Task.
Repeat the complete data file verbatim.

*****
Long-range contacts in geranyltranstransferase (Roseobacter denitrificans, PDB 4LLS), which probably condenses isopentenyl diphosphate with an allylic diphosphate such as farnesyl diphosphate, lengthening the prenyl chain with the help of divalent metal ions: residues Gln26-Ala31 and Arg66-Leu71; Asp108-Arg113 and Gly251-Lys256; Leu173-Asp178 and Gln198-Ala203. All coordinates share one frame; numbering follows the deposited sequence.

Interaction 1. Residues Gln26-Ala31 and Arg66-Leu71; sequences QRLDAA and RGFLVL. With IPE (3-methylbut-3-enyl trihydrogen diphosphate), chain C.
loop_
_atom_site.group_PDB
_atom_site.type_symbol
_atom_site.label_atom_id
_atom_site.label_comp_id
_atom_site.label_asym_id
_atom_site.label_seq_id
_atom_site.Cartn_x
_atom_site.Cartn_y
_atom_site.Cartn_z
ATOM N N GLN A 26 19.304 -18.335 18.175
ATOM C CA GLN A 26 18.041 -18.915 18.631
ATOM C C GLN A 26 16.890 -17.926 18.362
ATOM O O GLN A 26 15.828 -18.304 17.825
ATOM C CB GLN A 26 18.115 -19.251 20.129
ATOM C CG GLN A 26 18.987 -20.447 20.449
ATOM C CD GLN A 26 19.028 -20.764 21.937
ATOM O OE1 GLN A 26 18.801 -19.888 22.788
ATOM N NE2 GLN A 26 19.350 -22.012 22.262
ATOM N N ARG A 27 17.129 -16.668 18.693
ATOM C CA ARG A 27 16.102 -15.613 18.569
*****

Long-range contacts in geranyltranstransferase (Roseobacter denitrificans, PDB 4LLS), which probably condenses isopentenyl diphosphate with an allylic diphosphate such as farnesyl diphosphate, lengthening the prenyl chain with the help of divalent metal ions: residues Gln26-Ala31 and Arg66-Leu71; Asp108-Arg113 and Gly251-Lys256; Leu173-Asp178 and Gln198-Ala203. All coordinates share one frame; numbering follows the deposited sequence.

Interaction 1. Residues Gln26-Ala31 and Arg66-Leu71; sequences QRLDAA and RGFLVL. With IPE (3-methylbut-3-enyl trihydrogen diphosphate), chain C.
loop_
_atom_site.group_PDB
_atom_site.type_symbol
_atom_site.label_atom_id
_atom_site.label_comp_id
_atom_site.label_asym_id
_atom_site.label_seq_id
_atom_site.Cartn_x
_atom_site.Cartn_y
_atom_site.Cartn_z
ATOM N N GLN A 26 19.304 -18.335 18.175
ATOM C CA GLN A 26 18.041 -18.915 18.631
ATOM C C GLN A 26 16.890 -17.926 18.362
ATOM O O GLN A 26 15.828 -18.304 17.825
ATOM C CB GLN A 26 18.115 -19.251 20.129
ATOM C CG GLN A 26 18.987 -20.447 20.449
ATOM C CD GLN A 26 19.028 -20.764 21.937
ATOM O OE1 GLN A 26 18.801 -19.888 22.788
ATOM N NE2 GLN A 26 19.350 -22.012 22.262
ATOM N N ARG A 27 17.129 -16.668 18.693
ATOM C CA ARG A 27 16.102 -15.613 18.569